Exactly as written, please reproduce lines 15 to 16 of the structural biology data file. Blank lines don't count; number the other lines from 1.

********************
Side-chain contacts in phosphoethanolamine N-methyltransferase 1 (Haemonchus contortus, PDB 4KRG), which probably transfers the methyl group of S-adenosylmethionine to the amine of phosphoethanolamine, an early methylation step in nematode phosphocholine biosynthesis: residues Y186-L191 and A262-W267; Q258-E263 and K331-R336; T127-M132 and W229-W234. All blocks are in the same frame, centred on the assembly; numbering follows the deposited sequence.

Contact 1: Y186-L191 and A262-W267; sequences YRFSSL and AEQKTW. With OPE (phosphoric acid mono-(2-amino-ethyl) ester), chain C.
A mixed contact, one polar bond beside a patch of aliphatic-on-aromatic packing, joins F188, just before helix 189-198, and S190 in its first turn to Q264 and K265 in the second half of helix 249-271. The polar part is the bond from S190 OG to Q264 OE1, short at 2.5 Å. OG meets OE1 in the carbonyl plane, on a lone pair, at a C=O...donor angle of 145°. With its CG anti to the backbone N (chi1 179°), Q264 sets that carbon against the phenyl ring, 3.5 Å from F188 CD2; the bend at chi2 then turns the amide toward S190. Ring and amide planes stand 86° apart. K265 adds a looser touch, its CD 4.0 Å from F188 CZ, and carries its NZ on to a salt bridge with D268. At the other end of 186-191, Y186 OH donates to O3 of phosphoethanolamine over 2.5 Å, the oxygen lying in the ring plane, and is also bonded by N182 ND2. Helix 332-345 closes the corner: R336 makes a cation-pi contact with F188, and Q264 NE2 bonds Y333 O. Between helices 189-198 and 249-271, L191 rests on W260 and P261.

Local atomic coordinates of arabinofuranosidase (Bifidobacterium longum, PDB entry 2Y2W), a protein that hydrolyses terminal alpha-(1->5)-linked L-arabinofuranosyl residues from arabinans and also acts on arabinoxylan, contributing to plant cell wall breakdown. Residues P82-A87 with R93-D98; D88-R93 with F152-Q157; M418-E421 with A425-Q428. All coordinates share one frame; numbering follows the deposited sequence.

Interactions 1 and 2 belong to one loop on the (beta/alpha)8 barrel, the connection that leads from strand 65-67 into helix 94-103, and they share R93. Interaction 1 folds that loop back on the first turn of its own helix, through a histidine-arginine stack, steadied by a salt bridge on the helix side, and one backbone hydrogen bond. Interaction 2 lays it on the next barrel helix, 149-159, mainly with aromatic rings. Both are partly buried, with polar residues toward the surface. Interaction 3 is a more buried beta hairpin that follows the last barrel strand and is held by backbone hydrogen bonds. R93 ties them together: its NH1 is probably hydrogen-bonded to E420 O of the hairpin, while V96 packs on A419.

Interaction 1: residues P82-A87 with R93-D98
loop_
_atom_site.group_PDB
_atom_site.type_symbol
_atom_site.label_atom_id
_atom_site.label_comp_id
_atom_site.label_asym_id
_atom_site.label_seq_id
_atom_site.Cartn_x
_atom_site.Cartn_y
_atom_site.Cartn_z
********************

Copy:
_atom_site.Cartn_y
_atom_site.Cartn_z